Longtime Georgetown resident Isabel Ernst got her start in real estatein 1998. She now lives with her husband, Ricardo, a professor of Business at Georgetown University, and her four children in Georgetown.
How did you get your start in development?
I got into real estate development when I bought our house in 1998, the historic Hillandale Mansion. It was completely abandoned and was falling apart. It had no electricity or water, and the windows and doors were either missing or destroyed. It had great bones, though. I took it upon myself to bring this beautiful house back to life. I spent two-and-a-half years renovating the mansion. I did all the design myself and learned a lot about space and materials, two very important components for a successful project. After I finished my home in 2000, I realized that development was my passion and started my business.
What has been your most memorable project to date?
The Clyde building on 10th between M and L St.: It was a leap of faith when I bought it, because it was still a very “transitional neighborhood.” The building was condemned, but it also had great bones, so we completely gutted it and transformed it into 14 beautiful apartments.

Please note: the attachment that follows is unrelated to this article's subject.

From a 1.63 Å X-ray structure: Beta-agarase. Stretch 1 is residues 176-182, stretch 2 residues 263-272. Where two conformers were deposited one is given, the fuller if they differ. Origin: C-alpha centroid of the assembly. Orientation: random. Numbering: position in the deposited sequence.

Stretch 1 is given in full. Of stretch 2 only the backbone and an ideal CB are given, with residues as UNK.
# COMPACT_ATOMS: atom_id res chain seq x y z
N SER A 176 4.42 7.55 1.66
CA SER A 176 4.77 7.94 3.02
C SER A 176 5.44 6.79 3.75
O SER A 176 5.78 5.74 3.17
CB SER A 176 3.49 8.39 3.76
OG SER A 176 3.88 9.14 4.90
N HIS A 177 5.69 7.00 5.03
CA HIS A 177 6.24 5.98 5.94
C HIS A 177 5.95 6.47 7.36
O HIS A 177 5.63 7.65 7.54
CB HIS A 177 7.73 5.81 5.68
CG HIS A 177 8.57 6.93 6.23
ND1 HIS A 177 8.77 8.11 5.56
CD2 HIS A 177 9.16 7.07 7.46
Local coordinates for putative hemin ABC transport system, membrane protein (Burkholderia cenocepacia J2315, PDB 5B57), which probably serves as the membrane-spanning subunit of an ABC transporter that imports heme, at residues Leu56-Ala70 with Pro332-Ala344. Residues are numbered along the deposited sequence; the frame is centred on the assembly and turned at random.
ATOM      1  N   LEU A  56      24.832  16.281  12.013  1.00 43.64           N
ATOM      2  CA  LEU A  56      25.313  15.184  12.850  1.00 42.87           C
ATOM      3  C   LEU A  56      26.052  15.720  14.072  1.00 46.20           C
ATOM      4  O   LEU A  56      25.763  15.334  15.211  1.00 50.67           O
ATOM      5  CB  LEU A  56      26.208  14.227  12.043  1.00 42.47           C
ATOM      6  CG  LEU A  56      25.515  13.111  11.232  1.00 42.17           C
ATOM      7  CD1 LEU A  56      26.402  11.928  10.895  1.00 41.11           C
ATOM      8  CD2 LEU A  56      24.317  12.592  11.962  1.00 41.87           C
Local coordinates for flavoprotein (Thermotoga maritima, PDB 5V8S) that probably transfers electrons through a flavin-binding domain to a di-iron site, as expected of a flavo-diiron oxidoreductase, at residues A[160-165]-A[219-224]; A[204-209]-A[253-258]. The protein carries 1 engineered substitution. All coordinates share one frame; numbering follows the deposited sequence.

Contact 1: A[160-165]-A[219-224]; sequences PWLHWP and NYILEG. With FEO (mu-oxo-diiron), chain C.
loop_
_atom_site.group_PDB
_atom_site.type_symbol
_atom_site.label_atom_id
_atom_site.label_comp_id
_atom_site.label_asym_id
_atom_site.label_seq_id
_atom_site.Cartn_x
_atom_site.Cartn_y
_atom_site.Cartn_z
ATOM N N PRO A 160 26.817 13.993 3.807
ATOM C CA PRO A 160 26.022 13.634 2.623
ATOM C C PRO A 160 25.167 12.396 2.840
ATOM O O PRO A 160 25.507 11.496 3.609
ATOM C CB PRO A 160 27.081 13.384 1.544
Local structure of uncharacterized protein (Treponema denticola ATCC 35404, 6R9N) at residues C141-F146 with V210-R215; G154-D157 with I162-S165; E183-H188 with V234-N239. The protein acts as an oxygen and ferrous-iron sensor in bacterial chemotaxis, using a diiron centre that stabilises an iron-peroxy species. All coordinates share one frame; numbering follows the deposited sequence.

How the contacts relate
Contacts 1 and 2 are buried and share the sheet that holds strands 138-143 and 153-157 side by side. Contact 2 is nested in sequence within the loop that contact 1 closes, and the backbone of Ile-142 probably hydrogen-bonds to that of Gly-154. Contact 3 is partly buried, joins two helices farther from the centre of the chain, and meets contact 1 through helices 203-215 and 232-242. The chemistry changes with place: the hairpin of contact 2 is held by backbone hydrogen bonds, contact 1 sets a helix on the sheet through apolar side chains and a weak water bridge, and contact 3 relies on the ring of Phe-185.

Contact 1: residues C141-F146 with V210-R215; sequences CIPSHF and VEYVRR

When you’re not at work, what can you usually be found doing?
I am usually taking care of my family, my husband and my four kids, spending time with my friends, taking care of my house, going to board meetings for the different organizations I am involved in, planning trips or going to art fairs with my parents. Not a lot of down time!
What is the hottest neighborhood in Washington right now?
D.C. has a lot of great emerging neighborhoods that are blending into each other. We are slowly building a wonderful city with a very international flavor, where people can walk or bike to work, to the theater or to a hot yoga class. As Mayor Gray described it, “D.C. is a world within a city,” and I cannot imagine living in a better place anywhere in the world.
What is your favorite thing about being a developer?
My favorite thing about being a developer is the demolition face when you get down to the bones and then start to rebuild; the smell of fresh paint and a beautiful space surrounded by beautiful materials.